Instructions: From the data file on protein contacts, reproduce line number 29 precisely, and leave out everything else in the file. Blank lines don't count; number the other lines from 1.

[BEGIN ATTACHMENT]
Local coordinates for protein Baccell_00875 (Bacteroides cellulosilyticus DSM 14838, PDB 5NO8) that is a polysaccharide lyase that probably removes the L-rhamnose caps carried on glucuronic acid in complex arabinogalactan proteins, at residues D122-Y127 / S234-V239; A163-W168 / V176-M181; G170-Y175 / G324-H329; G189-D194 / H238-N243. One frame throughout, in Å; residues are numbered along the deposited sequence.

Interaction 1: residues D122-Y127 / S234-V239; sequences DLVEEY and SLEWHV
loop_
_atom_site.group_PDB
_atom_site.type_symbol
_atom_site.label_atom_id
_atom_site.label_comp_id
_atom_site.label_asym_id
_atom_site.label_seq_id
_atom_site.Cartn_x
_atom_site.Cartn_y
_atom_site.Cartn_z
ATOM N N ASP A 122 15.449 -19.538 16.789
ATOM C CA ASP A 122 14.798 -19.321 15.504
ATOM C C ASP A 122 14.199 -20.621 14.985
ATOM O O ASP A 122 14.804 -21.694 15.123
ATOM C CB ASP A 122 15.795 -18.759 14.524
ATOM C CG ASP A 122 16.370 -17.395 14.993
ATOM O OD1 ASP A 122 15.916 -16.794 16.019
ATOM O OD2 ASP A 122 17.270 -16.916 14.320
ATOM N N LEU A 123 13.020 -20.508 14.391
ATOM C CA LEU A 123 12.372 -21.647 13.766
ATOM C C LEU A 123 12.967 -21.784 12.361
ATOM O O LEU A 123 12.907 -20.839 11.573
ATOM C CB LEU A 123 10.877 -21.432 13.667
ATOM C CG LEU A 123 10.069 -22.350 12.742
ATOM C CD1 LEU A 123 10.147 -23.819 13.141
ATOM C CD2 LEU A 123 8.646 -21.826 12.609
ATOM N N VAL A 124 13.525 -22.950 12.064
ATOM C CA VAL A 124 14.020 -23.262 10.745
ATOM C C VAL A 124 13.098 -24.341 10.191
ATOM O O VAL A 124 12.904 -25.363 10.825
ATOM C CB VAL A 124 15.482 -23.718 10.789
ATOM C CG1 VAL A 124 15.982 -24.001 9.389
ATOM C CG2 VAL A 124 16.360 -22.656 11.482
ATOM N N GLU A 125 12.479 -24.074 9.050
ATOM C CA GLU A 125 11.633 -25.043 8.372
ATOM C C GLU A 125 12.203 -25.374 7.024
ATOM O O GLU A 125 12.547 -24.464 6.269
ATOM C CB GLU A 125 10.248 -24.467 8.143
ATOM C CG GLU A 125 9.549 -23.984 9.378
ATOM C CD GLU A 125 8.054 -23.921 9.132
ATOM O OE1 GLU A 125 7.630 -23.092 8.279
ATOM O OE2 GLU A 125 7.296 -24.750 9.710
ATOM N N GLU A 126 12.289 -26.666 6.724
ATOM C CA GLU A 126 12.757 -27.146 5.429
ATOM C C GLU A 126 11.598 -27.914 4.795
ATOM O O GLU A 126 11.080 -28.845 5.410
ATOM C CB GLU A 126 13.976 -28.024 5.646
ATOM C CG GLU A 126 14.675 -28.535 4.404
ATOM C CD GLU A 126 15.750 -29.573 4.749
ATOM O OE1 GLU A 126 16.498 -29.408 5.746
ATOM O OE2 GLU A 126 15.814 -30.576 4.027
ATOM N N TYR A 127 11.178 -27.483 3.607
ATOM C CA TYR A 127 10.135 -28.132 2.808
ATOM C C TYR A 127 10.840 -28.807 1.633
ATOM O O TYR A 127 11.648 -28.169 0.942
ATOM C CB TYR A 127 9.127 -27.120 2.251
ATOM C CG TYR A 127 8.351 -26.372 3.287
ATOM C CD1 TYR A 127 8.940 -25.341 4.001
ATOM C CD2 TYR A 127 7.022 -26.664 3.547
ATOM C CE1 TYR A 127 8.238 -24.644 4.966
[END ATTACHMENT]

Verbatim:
ATOM N N VAL A 124 13.525 -22.950 12.064